It has been ingrained in the mind since childhood that one must speak clearly to be able to do things right and, well, to get to places one wants to get too.

She was travelling with friends on the angkot, the Indonesian version of the American jeepney that ferries the public from various places in Indonesia, to get to Warung Tekko Bekasi, the newest restaurant in the area. All three of them were in the mood for nasi goreng (fried rice). The driver wanted to know where they were alighting and kept asking where they were heading.

“Majestic Pak,” she said, saying it the way people who speak English fluently would.

Apa (What)?” was the perplexed reply of the driver.

“Majestic Pak, the bakery,” she told him again.

The driver looked at her quizzically.

Silence enveloped the angkot until the other passenger – a woman – suddenly blurted out, “Ah Mayestic Pak!” to the driver after which he nodded, vividly touched with enlightenment, and flashed them a smile brimming with smugness at her wisdom and their apparent lack of it.

Within minutes, the angkot stopped across the bakery, the giant M flashing red across the dark sky. Warung Tekko Bekasi was its neighbour and only a few steps’ walk from it.

Mulling over the whole bizarre incident, she figured saying Majestic would have been an easier thing to do than Warung Tekko Bekasi but, on hindsight, perhaps the latter name would have spared the almost-exasperating exchange inside the angkot. It sounded 100 percent Bahasa Indonesia than Majestic.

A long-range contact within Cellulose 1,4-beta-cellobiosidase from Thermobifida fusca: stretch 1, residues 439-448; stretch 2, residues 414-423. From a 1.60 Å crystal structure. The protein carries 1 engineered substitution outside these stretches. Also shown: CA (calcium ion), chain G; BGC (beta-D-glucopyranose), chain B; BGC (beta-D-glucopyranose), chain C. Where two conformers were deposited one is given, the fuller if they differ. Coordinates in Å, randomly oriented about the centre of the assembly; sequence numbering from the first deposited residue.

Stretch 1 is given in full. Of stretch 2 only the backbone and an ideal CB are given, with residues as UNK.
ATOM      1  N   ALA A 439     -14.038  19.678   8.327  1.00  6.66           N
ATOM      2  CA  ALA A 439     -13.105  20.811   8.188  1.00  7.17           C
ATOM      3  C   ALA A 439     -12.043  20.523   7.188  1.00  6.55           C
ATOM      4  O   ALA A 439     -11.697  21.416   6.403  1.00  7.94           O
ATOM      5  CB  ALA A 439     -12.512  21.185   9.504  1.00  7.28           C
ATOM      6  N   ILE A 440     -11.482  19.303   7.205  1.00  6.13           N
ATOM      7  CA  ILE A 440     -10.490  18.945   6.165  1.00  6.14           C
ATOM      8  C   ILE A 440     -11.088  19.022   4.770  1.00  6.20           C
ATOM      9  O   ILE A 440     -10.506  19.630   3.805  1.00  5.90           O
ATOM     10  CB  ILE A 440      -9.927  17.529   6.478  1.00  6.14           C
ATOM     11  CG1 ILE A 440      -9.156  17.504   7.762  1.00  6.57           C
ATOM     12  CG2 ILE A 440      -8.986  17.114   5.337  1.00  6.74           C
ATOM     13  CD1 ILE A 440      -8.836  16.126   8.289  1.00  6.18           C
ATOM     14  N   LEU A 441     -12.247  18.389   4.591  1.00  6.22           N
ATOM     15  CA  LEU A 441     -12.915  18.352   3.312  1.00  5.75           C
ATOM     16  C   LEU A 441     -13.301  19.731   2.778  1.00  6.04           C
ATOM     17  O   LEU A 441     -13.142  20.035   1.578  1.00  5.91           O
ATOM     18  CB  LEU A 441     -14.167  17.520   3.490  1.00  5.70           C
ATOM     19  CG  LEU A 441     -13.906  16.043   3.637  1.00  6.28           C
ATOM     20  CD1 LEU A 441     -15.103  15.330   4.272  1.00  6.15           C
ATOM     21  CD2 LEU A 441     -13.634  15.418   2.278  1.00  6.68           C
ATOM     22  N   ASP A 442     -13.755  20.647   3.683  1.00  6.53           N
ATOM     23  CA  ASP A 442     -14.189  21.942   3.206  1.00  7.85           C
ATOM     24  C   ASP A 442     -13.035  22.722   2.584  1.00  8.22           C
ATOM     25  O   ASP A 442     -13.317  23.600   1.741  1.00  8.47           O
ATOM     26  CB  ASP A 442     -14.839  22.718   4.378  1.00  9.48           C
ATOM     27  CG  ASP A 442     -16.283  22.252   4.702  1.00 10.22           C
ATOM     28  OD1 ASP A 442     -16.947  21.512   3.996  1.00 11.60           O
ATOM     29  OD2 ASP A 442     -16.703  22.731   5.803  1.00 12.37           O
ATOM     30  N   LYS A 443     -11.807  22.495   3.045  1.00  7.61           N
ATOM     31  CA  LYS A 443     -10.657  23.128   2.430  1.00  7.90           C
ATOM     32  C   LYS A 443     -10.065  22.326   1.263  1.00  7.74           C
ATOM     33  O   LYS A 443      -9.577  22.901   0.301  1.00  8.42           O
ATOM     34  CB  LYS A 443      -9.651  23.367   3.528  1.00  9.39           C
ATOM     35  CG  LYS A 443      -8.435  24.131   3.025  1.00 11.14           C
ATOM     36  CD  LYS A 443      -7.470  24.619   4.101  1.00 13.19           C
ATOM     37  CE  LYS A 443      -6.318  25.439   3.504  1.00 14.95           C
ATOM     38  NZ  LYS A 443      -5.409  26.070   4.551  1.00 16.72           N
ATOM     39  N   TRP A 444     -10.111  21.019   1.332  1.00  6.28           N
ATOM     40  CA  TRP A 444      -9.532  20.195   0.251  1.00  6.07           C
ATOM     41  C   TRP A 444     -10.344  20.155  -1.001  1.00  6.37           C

The conversation in the angkot dredged up another incident that paralleled this recent experience. She and another group of friends wanted to get to McDonald’s. They told the cab driver to take them to McDonald’s, telling him to go straight from where they hailed him and McDonald’s would be there. The driver was bewildered at their request and, on his initiative, decided to stop in front of McDonald’s, which was the major landmark in the area.

Pak, ini McDonald’s! (This is McDonald’s!)” she pointed out when he stopped right in front of it after repeatedly giving him directions.

Ah, ini McDo! (This is McDo!)” was the driver’s puffed-up retort.


One response to this post.

  1. Posted by Fistri on August 14, 2010 at 11:12 am

    haha i tot they call it McD 🙂


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